A group meeting around a wooden table.


Whether you are a meeting organiser, presenter or attendee for an online meeting, there are some good practice behaviours that can help make your online meetings more effective and productive - take a look at the top tips below to learn more.

A woman on her laptop.

1. Be a good host

Before the meeting starts, consider how you want attendees to interact and set the meeting options accordingly e.g. are you going to allow attendees to turn their mic and camera on, if you only want certain people to be presenters, who can access the chat and who can bypass the lobby and go straight into the meeting.

If you are going to be presenting, you might want to join the meeting a few minutes early and set up an introductory slide that outlines your expectations for the meeting so the audience know how to interact. Can attendees speak? Do you want them to raise their virtual hands? What is the meeting called for about?

There are also multiple ways you can invite others. You can do channel-linked meetings in Teams where all channel members are invited to the meeting. In channel-linked meetings, the chat stays with the meeting post, as does the link to the recording (if you do one). You can also set up online meetings via the calendar and add required or optional attendees, or send out a link via email or other communication methods.

2. Engage in the chat

You can use the chat to facilitate discussion, ask and answer questions, upload documents and also add a layer of interactivity in meetings. If you need to reply to a specific person or need to get someone's attention, it's a good idea to @mention them, that way they'll also get a notification of your post. To add some interactivity to the meeting, you can click the three dots in the meeting chat and add an app, such as adding Forms to create a quick poll. Chat can also be made fun and responsive with emojis, animated gifs and images. Consider using emoji reactions to react to someone post by hovering over their message. If you need to look back at the chat after the meeting, find it in your chat list.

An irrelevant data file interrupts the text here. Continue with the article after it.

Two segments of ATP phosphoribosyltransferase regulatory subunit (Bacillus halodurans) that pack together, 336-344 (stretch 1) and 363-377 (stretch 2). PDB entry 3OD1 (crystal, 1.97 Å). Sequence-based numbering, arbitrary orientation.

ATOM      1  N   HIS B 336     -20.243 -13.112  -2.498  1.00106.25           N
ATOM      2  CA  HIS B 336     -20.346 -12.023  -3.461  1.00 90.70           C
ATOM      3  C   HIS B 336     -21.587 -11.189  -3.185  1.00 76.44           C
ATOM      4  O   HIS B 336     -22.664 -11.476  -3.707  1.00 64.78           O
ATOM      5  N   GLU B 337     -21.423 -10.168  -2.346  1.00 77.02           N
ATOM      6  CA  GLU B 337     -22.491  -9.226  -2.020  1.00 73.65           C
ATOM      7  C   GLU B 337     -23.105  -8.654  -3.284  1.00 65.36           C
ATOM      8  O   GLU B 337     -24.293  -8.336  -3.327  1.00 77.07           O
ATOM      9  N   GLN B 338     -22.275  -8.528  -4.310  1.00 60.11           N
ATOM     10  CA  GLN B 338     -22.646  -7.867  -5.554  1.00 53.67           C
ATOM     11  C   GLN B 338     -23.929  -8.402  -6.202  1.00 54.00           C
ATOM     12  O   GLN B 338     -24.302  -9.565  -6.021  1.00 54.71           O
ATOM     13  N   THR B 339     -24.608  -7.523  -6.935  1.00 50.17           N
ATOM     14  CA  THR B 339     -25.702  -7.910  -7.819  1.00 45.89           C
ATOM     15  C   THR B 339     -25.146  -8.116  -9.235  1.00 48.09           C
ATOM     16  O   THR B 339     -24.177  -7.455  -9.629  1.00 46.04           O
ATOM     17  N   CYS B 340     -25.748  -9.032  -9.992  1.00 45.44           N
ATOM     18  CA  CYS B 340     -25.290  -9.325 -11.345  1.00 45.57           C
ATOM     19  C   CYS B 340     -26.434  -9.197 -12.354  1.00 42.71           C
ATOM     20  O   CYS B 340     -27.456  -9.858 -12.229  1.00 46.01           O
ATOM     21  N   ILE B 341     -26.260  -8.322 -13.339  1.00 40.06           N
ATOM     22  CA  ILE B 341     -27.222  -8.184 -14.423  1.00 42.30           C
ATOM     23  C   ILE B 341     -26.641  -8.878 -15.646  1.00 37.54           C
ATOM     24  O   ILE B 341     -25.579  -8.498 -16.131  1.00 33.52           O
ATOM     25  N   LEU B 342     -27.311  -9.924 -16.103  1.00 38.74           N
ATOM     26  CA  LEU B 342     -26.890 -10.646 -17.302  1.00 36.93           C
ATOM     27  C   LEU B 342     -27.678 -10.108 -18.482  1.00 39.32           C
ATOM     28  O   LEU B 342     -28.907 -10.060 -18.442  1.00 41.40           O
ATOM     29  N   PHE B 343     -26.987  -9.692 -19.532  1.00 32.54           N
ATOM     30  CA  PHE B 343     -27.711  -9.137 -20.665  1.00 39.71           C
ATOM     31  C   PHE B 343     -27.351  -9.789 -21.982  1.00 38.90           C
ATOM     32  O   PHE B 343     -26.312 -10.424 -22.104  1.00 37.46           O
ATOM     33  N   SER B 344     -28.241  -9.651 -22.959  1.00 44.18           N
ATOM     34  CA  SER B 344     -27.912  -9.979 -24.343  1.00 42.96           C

Someone on a Teams call with the chat open. There's a couple of messages (one of which has an emoji)
A meeting in Teams with transcription eanbled.

3. Be inclusive and accessible

Meeting attendees can enable Live Captions under the three dots menu, so that everyone can keep up with what you are saying. Meeting presenter's can also enable live transcription from the same menu. This brings up a new pane and transcribes the meeting for as long as you have it turned on. During a PowerPoint presentation, attendees can also turn on a high contrast mode for PowerPoint presentations if being shared directly through Teams. For more information see our Accessibility guide.

4. Hit record

If you or your attendees need to see this meeting again later, hit record under the three dots menu. This will let everyone know you are recording. Don't forget to ask permission first! You'll need to stop the recording before you end the meeting, but once you do it will be saved into your Microsoft Stream account and be linked in the meeting chat. For a more in-depth rundown, visit the recordings page of the Communication and collaboration in Microsoft Teams online course.

A lit up sign saying Recording.
Someone in a Teams call with a background effect on. It is three tarot cards on a navy background.

5. Apply a background effect

Consider applying a background effect during the meeting - perhaps to hide what's on display behind you, or add a layer of professionalism to your presenting. You might just apply a subtle blur or if you prefer, you can add a funky background or upload your own images. There is also have a range of Lancaster University branded Teams backgrounds for you to use.

6. Share your screen

During the meeting, you might need to show people what's on your screen to help demonstrate or show something. As a presenter, you can share your screen in a variety of ways: you can choose to share your entire screen (or select one monitor if you have multiple), a specific window (great if you only want to share one app), or a PowerPoint. If you share a PowerPoint directly through Teams instead of sharing your whole screen, you will also get some extra presentation options, including the ability to see notes in PowerPoint and attendees get accessibility controls like high contrast mode.

Someone in a Teams call sharing their screen. They are sharing the university website.
A group of people with laptops sitting around a glass table.

7. Don't forget your meeting etiquette

Sometimes its easier to understand people when you see them in person - body language and facial expressions are powerful visuals to help convey meaning so it's a good idea to have your camera on in smaller meetings or when talking in larger meetings. It's also good from the perspective of digital wellbeing to reduce meeting fatigue. Try to mute your microphone if you are not talking - this helps minimise background noise and distractions for others who are speaking and listening. If someone is talking and you want to ask a question or add a comment, consider raising your virtual hand!